• Hamster's Paradise: The cragspringer is a small, theropod-like mammal that inhabits the peaks of a large mountain range comparable to Everest, where they have to deal with freezing temperatures, high levels of UV radiation, low amounts of food and oxygen as well as sheer drops and have developed a number of traits to deal with these issues. They use thick reflective fur to handle the cold and ultraviolet rays, an omnivorous diet and the ability to enter torpor to cope with lack of sustenance, large highly efficient lungs to extract as much oxygen as possible and a gliding patagium and shock absorbing tendons in their legs to handle falls. These same traits allow one branch of their species to become the bird-like pterodents, who are much better flyers than the previous flying animals living on the planet.
  • Orion's Arm:
    • Many human tweaks are designed for life in extreme environments, such as unterraformed Venus or even outer space.
    • The actual aliens are usually adapted to environments very different from Old Terra. The first alien race encountered by Terragen life, and one of the most psychologically similar to humanity, the To'ul'hs, originated on a planet that can be compared to either a cool and wet "Cytherean" world or a very hot and high-pressure Gaian world (i.e., it's somewhere between Venus and Earth). Unmodified humans would quickly die of pressure, toxin or temperature overload on To'ul'h Prime's surface and the aliens wouldn't fare much better on Earth, although they've developed their own tweaks, some of whom are adapted to Gaian environments.

    Western Animation 
  • Ben 10:
    • In the original Ben 10, Heatblast's species lives on the surface of a sun.
    • Ben 10: Alien Force features a planet that is sun-blasted on one side and ludicrously cold on the other, leaving a small barely-habitable band in the center. Ben asks who would want to live there; the answer is the Necrofridgians, or the mothlike Big Chill species.
    • Ben 10: Omniverse features tungsten-based lifeforms called the Kraaho who need life to be extremely hot to live. Since they decide to make a settlement on Earth, which is far too cold for them, they attempt to cause a lava flow on the surface to make it more habitable.

    Real Life 
  • Of course real life features extremophiles, with many of the hardiest being microscopic life. Microbes have been found living on the rims of active volcanoes, in lakes with lower pH than battery acid, within the Antarctic ice sheets, in active nuclear reactor cores, and (maybe) on part of a probe retrieved from the moon by one of the Apollo missions.
  • Deep sea hydrothermal vents are home to some of the more widely known examples of macroscopic extremophile lifeforms. Around these outflows of water that would boil several times over if it wasn't at the crushing pressure of the deep ocean, saturated with chemicals that would make Toxic, Inc. blush, entire ecosystems of strange creatures like giant tube worms, yeti crabs, and scaly-foot snails thrive in food chains with little to no reliance on energy from sunlight.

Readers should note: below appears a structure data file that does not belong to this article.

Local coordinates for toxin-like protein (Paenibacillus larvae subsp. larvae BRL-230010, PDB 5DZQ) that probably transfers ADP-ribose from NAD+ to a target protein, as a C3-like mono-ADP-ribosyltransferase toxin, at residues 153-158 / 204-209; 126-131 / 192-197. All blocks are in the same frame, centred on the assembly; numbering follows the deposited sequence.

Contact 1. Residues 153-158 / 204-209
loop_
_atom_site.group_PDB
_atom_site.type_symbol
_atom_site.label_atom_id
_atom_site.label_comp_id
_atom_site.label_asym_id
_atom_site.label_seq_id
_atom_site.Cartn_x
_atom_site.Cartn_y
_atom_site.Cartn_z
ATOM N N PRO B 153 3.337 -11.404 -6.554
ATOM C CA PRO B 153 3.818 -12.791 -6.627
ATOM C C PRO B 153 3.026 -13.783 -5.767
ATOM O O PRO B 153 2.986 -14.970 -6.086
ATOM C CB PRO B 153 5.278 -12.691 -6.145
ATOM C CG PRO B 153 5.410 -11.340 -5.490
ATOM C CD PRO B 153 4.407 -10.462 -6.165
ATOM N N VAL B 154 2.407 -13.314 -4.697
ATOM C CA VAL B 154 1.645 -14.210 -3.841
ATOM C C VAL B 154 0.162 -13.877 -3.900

• The Death Valley Pupfish is noteworthy for being a fish native to one of the driest places on Earth, surviving in a few small patches of water salty enough to kill most ocean fish at temperatures ranging from freezing to above 110*F/43*C.
  • The Tardigrade, or water bear, is a microscopic multicellular animal often cited as the most all-around durable organism - when conditions exceed the extremely broad range they consider tolerable, they are capable of entering a dormant state that renders them able to survive pretty much anything that does not destroy them on a chemical level, and resistant to most things that would.
  • Humans have developed a range of ways to disinfect medical equipment food and stuff like it. The problem usually is to find a method that does not destroy the equipment or render the food toxic while still killing the microbes dead enough. The main methods used other than chemicals like ethanol are the autoclave which basically "steam boils" the samplenote  and blasting it with ionizing radiation. However, there are micro-organisms which would consider an autoclave a kind of sauna and Deinococcus Radiodurans is able to basically shrug off a thousand times the human lethal dose of ionizing radiation as if it were nothing. While most procedures are fine operating with only "mostly" sterile equipment, NASA and Co. are wrecking their brains over what they call "Planetary Protection" due to the fact that ensuring an unmanned probe is not bringing some life-forms as unintended "blind passengers" is pretty difficult.
  • On the most basic level of metabolism there is "aerobic" (i.e. requires molecular oxygen to survive) and "anaerobic" (i.e. everything else). However, this is already an oversimplification explained partially by virtually all multicellular life being aerobic. In reality, there is "aerotolerant" (doesn't need oxygen, but can survive in an environment that contains it), "facultatively anaerobic" (can live without oxygen, but has a - usually more efficient - metabolic pathway that uses oxygen. Yeasts are a prominent example) "Obligately anaerobic" (cannot derive energy from a metabolic pathway using molecular oxygen and usually does not tolerate high amounts of oxygen). While most macroscopic life is indeed aerobic, for most of the history of life on earth, microbial life was all anaerobic. As a matter of fact, the gut microbiome of many animals (including humans) contains many organisms to which an excess of oxygen is toxic. Given that oxygen was introduced into the atmosphere as a "waste product" of photosynthesizing algaenote  and is one of the most chemically active and aggressive gases, from the point of view of anaerobic organisms we basically breathe chlorine.